Country Queer

Lifting up LGBTQ+ voices in country and Americana.

Brandi Carlile: ‘In These Silent Days’ Album Review

by Will Groff, Staff Writer


In the three years since Brandi Carlile released her last album, the mid-career breakthrough By the Way, I Forgive You, the singer-songwriter has accomplished almost too much to mention.

She swept the Americana categories at the 2019 Grammys before delivering an earth-shattering, moment-defining performance of “The Joke”; co-wrote and co-produced While I’m Livin’, the long-awaited comeback album from country legend Tanya Tucker; co-founded acclaimed supergroup the Highwomen with Amanda Shires, Natalie Hemby and Maren Morris; curated the first-ever all-woman headlining set at the Newport Folk Festival in 2019 — featuring a surprise appearance by none other than Dolly Parton — and created Girls Just Wanna Weekend, a music festival modeled after Lilith Fair; and performed Joni Mitchell’s Blue in its entirety at Walt Disney Concert Hall, a feat so daring it’s hard to imagine anyone else even attempting it. Did I mention that she became a No. 1 New York Times bestselling author with the release of her memoir, “Broken Horses”?

Carlile was poised to embark on a tour of Australia and New Zealand when COVID-19 struck the United States, putting a premature end to the “victory lap to top all victory laps,” as she puts it in her book. She spent the ensuing months in a state of forced quietude on the rural property she, her wife Catherine and their children share with her longtime collaborators Tim and Phil Hanseroth and their families in Maple Valley, Washington. This experience underpins In These Silent Days, which she describes as having been written by the trio “in my barn during a time of deep and personal reckoning.”

Like By the Way, I Forgive You, the new album was recorded at RCA Studio A in Nashville and produced by Dave Cobb and Shooter Jennings. But unlike its predecessor, In These Silent Days is light on full-throated declarations. This is a knottier, thornier album, evincing lyrical restraint even in its loudest moments. It isn’t a quieter record so much as a more conflicted one.

Ad

The opener and lead single, “Right On Time,” is a stunning power ballad that finds Carlile pleading for reprieve in a relationship that is fraying. “Don’t look now / I can feel it when your heart starts pounding,” she sings to a lover in the second verse, an empathic moment that is eclipsed by the later admission, “I don’t take it back / I did what I had to do.”

The music video, a glam-rock homage directed by Friends alumna Courteney Cox, plays like a scene from the Elton John biopic Rocketman. The visual suggests that like her musical heroes, Carlile must inevitably emerge from the fantasy world of stage performance to confront real-life demons.

“Right On Time” leads straight into “You and Me on the Rock,” featuring backing vocals from the indie band Lucius, an ecstatic love song that and recalls the uptempo tracks on Blue. It’s a startling choice of sequencing that draws attention to the album’s dueling registers, in which intimacy can either be a source of joy and comfort or anguish and self-doubt. The touching piano number “Letter to My Past” is devotional in the way of John’s classic “Your Song,” while the haunting “When You’re Wrong” likens romantic partnership to being willfully dragged underwater.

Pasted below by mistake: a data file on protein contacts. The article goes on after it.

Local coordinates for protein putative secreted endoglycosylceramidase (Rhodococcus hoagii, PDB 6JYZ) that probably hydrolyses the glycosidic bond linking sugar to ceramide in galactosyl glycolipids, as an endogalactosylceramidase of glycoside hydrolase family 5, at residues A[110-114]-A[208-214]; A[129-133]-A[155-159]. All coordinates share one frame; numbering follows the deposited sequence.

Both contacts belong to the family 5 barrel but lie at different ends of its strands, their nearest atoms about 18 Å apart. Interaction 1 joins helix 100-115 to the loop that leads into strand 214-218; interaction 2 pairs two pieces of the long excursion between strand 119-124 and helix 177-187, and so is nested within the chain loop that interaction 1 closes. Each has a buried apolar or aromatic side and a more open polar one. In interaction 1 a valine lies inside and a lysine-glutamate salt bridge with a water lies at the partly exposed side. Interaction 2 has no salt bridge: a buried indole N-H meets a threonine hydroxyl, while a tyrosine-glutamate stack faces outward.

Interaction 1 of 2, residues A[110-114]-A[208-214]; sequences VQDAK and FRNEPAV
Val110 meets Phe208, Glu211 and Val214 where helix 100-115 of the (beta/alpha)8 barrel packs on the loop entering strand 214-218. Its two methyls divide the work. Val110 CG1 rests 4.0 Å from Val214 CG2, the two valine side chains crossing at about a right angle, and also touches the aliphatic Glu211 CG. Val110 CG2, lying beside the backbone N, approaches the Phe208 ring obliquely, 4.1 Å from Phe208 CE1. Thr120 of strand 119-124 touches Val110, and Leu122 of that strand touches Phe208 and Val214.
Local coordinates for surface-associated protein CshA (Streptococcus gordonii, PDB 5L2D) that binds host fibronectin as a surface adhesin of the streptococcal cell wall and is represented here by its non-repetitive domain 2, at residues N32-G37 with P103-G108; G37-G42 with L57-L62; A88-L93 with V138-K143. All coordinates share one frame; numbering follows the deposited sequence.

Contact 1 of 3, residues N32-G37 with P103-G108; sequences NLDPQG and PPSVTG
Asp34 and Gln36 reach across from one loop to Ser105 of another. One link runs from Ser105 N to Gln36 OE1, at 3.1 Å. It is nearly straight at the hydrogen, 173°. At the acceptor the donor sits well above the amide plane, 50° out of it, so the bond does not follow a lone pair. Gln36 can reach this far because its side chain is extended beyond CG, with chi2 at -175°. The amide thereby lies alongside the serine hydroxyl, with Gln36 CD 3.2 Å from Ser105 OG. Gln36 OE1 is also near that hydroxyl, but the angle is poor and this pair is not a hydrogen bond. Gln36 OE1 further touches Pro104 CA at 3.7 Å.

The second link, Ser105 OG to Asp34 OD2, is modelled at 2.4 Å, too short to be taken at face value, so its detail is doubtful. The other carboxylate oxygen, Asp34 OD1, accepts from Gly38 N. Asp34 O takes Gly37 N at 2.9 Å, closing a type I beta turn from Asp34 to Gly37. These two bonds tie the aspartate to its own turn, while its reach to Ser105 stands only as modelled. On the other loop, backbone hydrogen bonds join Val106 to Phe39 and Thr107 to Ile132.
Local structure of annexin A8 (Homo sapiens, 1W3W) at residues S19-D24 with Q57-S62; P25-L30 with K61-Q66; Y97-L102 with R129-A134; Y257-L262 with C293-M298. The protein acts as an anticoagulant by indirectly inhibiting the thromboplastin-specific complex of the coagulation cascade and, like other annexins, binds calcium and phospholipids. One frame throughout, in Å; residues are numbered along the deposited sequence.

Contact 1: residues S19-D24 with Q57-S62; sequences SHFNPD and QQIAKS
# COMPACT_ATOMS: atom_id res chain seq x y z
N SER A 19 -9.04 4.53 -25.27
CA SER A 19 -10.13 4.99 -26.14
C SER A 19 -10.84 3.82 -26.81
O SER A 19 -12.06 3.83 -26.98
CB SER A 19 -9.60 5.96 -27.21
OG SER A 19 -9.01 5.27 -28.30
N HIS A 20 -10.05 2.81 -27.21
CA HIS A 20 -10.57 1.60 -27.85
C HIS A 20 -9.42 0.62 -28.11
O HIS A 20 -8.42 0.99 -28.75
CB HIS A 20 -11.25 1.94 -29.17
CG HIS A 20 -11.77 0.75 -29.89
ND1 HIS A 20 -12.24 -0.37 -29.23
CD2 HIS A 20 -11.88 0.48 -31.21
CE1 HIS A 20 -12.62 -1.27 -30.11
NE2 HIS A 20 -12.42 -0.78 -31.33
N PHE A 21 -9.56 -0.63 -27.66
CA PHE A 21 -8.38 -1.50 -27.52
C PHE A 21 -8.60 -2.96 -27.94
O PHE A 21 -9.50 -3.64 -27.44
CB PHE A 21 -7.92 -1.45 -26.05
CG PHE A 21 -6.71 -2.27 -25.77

Even motherhood — a source of uncomplicated joy on By the Way, I Forgive You  — is treated with ambivalence here. The hymn-like “Stay Gentle” implores its youthful subject to cling to open-hearted naivete, while the moody “Mama Werewolf” finds its narrator expressing shame over the monstrous tendencies she has the potential to inflict upon her children: “If my good intentions go running wild / If I cause you pain, my own sweet child / Won’t you promise me you’ll be the one / My silver bullet in the gun?” Carlile asks in the chorus. Is the suggestion that some children might be better off putting their parents out of their misery?

The “silent” moniker is further belied by the hard-charging “Broken Horses” and “Sinners, Saints and Fools,” both of which crescendo into primal screams and frantic guitar solos. “Sinners, Saints and Fools” is the more overtly political of the two, with lyrics that take aim at religious hypocrisy and xenophobia. “Broken Horses,” meanwhile, is a scorching country-rocker that captures Carlile at her most defiant. “I’m a tried and weathered woman, and I won’t be tried again,” she spits; it’s a line that wouldn’t be out of place on either Tucker’s While I’m Livin’ or the Highwomen’s eponymous debut.

The closer, “Throwing Good After Bad,” makes no attempt at reconciling the album’s disparate parts. Instead, its lyrics suggest a late-stage role reversal; instead of the peripatetic free spirit, Carlile takes the perspective of the partner who is left behind. The music strikes a mollifying tone — soothing background vocals bookend the song — but the fractures persist. “Are you fantasizing? / You’re taking us for granted,” Carlile sings, answering her own desperate question with an accusation. The song trails off before she can reach a resolution.

“I will learn to accept the continuum,” Carlile vows in the last chapter of her memoir. If In These Silent Days, with its range of styles and conflicting themes, is any indication, she is both closer to and further from this higher level of consciousness than ever before.


Will Groff is a music and culture writer based in Brooklyn whose work has also appeared in The Boot, Taste of Country and Holler. He is also the author of Sidewinder, a biweekly-ish newsletter that offers an irreverent (and queer!) perspective on today’s country music.